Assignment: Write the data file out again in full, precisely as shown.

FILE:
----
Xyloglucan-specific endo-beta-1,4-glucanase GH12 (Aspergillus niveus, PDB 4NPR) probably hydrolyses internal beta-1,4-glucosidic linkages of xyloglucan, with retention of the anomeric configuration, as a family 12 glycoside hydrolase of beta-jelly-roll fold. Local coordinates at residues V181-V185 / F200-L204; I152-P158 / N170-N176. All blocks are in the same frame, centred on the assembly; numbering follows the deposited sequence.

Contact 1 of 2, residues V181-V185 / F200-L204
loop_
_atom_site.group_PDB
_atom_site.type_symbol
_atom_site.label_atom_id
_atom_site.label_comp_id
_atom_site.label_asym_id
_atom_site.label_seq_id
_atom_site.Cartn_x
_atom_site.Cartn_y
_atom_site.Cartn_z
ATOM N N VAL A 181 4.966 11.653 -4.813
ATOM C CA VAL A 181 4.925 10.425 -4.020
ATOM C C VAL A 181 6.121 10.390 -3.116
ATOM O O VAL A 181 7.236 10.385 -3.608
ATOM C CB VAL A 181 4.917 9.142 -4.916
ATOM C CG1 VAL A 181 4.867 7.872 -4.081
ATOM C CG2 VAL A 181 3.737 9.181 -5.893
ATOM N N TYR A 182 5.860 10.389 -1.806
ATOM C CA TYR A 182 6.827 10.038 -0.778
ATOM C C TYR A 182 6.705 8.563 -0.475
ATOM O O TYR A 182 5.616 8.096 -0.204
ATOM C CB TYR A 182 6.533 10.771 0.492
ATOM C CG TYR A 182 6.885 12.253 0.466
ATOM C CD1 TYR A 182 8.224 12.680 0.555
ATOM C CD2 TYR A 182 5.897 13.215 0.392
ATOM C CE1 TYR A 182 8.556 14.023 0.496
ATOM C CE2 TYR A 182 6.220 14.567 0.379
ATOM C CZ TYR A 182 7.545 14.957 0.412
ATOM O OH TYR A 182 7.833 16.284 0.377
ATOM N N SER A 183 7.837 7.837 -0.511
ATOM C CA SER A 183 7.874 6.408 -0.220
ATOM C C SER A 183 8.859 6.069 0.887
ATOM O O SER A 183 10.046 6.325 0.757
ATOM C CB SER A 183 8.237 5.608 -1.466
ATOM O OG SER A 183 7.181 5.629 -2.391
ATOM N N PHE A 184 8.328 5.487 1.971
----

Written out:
Xyloglucan-specific endo-beta-1,4-glucanase GH12 (Aspergillus niveus, PDB 4NPR) probably hydrolyses internal beta-1,4-glucosidic linkages of xyloglucan, with retention of the anomeric configuration, as a family 12 glycoside hydrolase of beta-jelly-roll fold. Local coordinates at residues V181-V185 / F200-L204; I152-P158 / N170-N176. All blocks are in the same frame, centred on the assembly; numbering follows the deposited sequence.

Contact 1 of 2, residues V181-V185 / F200-L204
loop_
_atom_site.group_PDB
_atom_site.type_symbol
_atom_site.label_atom_id
_atom_site.label_comp_id
_atom_site.label_asym_id
_atom_site.label_seq_id
_atom_site.Cartn_x
_atom_site.Cartn_y
_atom_site.Cartn_z
ATOM N N VAL A 181 4.966 11.653 -4.813
ATOM C CA VAL A 181 4.925 10.425 -4.020
ATOM C C VAL A 181 6.121 10.390 -3.116
ATOM O O VAL A 181 7.236 10.385 -3.608
ATOM C CB VAL A 181 4.917 9.142 -4.916
ATOM C CG1 VAL A 181 4.867 7.872 -4.081
ATOM C CG2 VAL A 181 3.737 9.181 -5.893
ATOM N N TYR A 182 5.860 10.389 -1.806
ATOM C CA TYR A 182 6.827 10.038 -0.778
ATOM C C TYR A 182 6.705 8.563 -0.475
ATOM O O TYR A 182 5.616 8.096 -0.204
ATOM C CB TYR A 182 6.533 10.771 0.492
ATOM C CG TYR A 182 6.885 12.253 0.466
ATOM C CD1 TYR A 182 8.224 12.680 0.555
ATOM C CD2 TYR A 182 5.897 13.215 0.392
ATOM C CE1 TYR A 182 8.556 14.023 0.496
ATOM C CE2 TYR A 182 6.220 14.567 0.379
ATOM C CZ TYR A 182 7.545 14.957 0.412
ATOM O OH TYR A 182 7.833 16.284 0.377
ATOM N N SER A 183 7.837 7.837 -0.511
ATOM C CA SER A 183 7.874 6.408 -0.220
ATOM C C SER A 183 8.859 6.069 0.887
ATOM O O SER A 183 10.046 6.325 0.757
ATOM C CB SER A 183 8.237 5.608 -1.466
ATOM O OG SER A 183 7.181 5.629 -2.391
ATOM N N PHE A 184 8.328 5.487 1.971